Discussion in 'The Projects Forum' started by juniorece, Mar 17, 2008.
Class AB pushpull amplifier
can anyone help me find and design a Class AB pushpull amplifier...
Would you clarify your request? Do you want material to aid in understanding such amplifiers so you can independently design one, or do you simply want a schematic?
im very sorry beenthere.. well, first i want to understand how a class AB pushpull amplifier works.. and test/simulate a sample schematic..
Here's a Wikipedia article on various classes of amplifiers:
Attached is a schematic of a simple class AB audio amplifier with a volume control.
thanks for the info sgt wookie... can anybody show me a diagram of a class ab pushpull diagram?? please..
Did you look at the attachment to my last post?
Did you read the Wikipedia article?
yep tnx master... i hope i can test it correctly..
it doesnt work in simulation... why is that??
Did you change components, or miss a connection?
As you can see, it works in the simulation I set up.
Note that the junction of D1 and D2 is NOT connected to the junction of the emitters of Q4 and Q5.
Post a screen shot of what you have so far.
While you have the schematic on the screen, hit Ctrl+PrtScr
Then start Paint (in the Accessories folder) and paste the image by pressing Ctrl+V.
Save it as a type .png or .jpg, then attach it to a reply in Advanced mode.
mr. sgtwokie.. ive tried this several times but the output is a clipped sinewave.. but thanks i simulated a real amplifying ckts.. hope youll reply to this soon..
Input should go to the wiper arm of the potentiometer. Otherwise, the amp is over-driven.
You have R5 connected improperly (R6 in the schematic I previously posted). In your circuit, R5 is supposed to be the "volume control", or input signal attenuator.
As a result of R5 not being connected properly, the input from the signal generator is not being attenuated.
This is causing the circuit to amplify the input signal to the point of "clipping", or exceeding the limits of the power supply "rails".
If you connected R5 up as I've shown R6 in the previous schematic, and change your signal generator to output 200mV P/P, you should get approximately the same output that my simulation did.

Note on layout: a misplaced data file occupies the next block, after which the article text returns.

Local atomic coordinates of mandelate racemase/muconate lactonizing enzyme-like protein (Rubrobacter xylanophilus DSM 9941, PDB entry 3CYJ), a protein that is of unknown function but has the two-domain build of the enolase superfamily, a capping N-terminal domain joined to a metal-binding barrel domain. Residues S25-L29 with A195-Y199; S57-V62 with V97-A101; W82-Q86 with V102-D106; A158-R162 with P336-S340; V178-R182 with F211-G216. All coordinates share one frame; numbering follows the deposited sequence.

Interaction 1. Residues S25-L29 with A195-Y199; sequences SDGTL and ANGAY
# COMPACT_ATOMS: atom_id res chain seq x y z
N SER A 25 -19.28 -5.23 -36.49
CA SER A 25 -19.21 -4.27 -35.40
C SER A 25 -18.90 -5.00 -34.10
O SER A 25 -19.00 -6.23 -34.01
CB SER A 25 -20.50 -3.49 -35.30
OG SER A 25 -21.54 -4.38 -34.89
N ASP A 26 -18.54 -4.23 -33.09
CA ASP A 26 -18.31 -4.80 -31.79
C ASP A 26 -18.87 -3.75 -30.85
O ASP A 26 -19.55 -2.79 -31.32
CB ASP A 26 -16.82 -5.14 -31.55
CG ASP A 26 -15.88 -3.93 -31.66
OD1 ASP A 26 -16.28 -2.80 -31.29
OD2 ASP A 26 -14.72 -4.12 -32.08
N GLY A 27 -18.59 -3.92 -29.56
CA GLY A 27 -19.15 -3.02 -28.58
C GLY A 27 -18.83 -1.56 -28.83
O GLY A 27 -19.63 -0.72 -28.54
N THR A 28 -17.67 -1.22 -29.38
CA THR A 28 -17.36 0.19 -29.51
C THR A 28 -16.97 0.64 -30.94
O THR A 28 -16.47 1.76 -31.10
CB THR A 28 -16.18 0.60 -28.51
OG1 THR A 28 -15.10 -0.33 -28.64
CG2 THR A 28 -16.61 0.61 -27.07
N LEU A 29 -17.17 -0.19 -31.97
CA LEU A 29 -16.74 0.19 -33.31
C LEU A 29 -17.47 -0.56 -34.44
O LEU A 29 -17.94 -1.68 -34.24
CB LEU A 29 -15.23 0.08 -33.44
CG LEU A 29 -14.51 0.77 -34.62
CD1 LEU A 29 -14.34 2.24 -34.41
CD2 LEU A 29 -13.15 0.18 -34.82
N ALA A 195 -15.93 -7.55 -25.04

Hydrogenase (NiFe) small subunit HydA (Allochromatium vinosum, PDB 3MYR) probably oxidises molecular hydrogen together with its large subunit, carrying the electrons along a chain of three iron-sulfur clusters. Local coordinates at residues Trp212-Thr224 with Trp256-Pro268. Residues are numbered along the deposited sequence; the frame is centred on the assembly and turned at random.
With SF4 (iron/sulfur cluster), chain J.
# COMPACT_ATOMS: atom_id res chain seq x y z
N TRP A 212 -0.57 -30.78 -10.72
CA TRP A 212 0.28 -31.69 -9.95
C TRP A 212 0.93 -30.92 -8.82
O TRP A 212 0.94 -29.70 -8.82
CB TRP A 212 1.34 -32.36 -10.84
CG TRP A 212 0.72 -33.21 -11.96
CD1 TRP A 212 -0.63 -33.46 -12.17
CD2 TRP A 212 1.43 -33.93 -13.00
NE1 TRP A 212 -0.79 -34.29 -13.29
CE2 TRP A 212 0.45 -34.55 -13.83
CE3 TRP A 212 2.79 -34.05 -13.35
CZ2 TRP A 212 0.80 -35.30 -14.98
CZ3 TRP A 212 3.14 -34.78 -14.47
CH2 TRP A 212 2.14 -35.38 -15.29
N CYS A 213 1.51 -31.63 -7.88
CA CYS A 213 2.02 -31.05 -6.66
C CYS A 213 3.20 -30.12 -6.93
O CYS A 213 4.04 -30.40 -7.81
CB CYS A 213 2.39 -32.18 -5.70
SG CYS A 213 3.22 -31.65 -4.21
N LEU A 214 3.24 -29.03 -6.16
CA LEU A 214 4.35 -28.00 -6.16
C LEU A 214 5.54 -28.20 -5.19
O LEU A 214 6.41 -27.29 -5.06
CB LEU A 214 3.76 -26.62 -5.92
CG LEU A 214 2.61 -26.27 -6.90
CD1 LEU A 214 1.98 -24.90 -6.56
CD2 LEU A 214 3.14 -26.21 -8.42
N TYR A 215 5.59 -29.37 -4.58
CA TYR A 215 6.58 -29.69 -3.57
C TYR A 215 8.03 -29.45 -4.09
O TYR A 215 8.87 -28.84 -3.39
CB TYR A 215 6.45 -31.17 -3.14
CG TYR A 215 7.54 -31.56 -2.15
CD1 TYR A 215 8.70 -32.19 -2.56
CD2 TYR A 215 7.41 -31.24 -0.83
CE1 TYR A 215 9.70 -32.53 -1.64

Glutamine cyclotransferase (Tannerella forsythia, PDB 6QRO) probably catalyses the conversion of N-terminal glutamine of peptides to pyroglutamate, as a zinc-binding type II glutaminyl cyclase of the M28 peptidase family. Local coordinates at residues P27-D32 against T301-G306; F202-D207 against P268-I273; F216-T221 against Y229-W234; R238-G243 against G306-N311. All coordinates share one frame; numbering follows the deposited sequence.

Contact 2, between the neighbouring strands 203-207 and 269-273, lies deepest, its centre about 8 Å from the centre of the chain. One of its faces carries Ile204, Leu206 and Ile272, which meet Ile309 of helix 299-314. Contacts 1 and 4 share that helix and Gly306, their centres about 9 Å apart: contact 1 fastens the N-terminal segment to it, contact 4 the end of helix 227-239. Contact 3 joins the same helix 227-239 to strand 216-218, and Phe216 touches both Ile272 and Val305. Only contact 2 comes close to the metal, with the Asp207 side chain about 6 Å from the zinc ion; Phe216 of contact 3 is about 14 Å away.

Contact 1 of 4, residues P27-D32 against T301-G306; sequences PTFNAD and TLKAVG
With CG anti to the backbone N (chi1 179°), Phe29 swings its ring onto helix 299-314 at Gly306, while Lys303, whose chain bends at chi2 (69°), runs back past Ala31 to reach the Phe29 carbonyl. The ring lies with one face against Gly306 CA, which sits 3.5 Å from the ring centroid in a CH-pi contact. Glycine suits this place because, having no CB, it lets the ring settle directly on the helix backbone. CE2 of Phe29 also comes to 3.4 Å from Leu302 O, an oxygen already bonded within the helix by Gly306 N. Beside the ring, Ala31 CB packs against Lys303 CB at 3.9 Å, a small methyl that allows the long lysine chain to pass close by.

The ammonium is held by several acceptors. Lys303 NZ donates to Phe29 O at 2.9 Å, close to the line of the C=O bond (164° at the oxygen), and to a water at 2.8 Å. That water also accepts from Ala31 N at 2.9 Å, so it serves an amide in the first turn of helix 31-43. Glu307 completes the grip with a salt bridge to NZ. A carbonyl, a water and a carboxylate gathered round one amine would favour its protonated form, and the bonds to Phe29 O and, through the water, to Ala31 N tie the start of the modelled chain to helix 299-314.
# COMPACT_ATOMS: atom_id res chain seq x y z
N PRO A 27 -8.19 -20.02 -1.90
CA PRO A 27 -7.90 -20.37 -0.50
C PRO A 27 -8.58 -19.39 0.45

whoa! stupid me..
here is the updated one.. masters, thank you..
here is my final question, how can i differentiate a class B and a class AB in just looking in the ckt??
and this ckt is a class AB, right?
Your circuit is clipping because it is driven from the very low impedance of the generator instead of having about 50k ohms in series with its input from the volume control.
Add a 50k resistor in series with C3 and turn down the generator's signal level.
I believe you meant "add a 50k resistor in series with C3" ... which is basically what reconnecting R5 properly would do.
Yes, in series with C3.
The generator in the SIM probably has an extremely low output impedance. The circuit must be driven through some resistance.
i had done this but nothing particular happened.. the power gain decreases. but the waveform is still the same.
If the waveform is still clipping, you need to increase the attenuation at R6. Change the % of the pot. First try 25%, then 75%. One should be better, the other worse.
If you can't get a nice inverted & amplified version of your input waveform, then re-post your schematic and the input and output waveforms.
25% has a smooth waveform(less THD), 75% is not so good because i can see the "cross-over distortion" in the oscilloscope. what can i do to minimize or smoothen out cross-over distortion?
Remember the two diodes in the base circuit? Those are there to keep the transistors right at the edge of being biased on. If you're seeing crossover distortion, try changing the diodes to a different model.
The type I used, 1N4001, are power rectification diodes, and have relatively slow response times. You might try using a newer version, like perhaps 1N5817, which is a low forward voltage Schottky diode. You will need to use more of these in series, because they have a lower voltage drop across them.
For example, at 100mA, a 1N4001 will have a Vf of approximately 0.75 (Fairchild Semiconductor datasheet, 1N4001-1N4007, Figure 2, Vf Characteristics).
At the same 100mA current, a 1N5817 will have a Vf of 0.32 (ON Semiconductor datasheet, 1N5817 - 1N5819, Electrical Characteristics, Max Instantaneous Vf).
Try replacing the two 1N4001 diodes with four, then five 1N5817 diodes in series. See what happens to crossover distortion. With four, it should be much worse. With five, it should be much better - except your current will increase due to the transistors being biased on a bit more.
You could "fine tune" it by adjusting the current flowing through the diodes. Review the datasheets to see the Vf characteristics. As you will see, the Vf is not cast in concrete; it varies as a function of current.
If the Vf of the diodes is perfectly matched to the Vf of the emitter circuits of the output transistors, the crossover distortion will be minimal along with minimal current usage. But in the "real world", no two transistors are identical (even if they have the same markings) - so Your Mileage May Vary.